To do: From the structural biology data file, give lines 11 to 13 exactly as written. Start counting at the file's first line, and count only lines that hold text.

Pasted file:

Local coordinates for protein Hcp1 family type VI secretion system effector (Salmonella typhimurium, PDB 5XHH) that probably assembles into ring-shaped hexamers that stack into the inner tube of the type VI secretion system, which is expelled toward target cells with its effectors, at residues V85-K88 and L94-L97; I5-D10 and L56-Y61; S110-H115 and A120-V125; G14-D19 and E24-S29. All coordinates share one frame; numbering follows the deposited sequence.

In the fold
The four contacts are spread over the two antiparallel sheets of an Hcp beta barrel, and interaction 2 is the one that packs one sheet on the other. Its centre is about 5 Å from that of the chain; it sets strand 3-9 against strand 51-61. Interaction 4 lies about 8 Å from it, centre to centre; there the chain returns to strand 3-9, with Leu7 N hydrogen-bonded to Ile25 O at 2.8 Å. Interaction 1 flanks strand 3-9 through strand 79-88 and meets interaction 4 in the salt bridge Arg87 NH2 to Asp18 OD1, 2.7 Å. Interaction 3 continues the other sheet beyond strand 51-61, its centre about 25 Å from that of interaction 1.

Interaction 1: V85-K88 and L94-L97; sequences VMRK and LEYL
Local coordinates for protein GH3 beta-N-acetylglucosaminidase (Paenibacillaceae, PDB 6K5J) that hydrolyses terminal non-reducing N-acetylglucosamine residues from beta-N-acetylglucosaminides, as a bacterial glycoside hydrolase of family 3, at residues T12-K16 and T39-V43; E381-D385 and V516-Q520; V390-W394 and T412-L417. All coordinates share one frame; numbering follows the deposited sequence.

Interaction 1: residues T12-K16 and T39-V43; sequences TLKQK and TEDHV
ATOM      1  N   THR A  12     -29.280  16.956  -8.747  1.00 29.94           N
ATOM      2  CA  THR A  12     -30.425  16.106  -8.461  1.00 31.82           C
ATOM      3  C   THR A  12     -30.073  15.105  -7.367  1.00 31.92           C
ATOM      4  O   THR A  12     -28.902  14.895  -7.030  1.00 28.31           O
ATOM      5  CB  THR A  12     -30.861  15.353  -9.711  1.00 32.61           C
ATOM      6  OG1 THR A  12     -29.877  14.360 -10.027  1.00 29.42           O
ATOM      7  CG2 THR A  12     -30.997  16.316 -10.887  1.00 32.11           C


ATOM      5  CB  THR A  12     -30.861  15.353  -9.711  1.00 32.61           C
ATOM      6  OG1 THR A  12     -29.877  14.360 -10.027  1.00 29.42           O
ATOM      7  CG2 THR A  12     -30.997  16.316 -10.887  1.00 32.11           C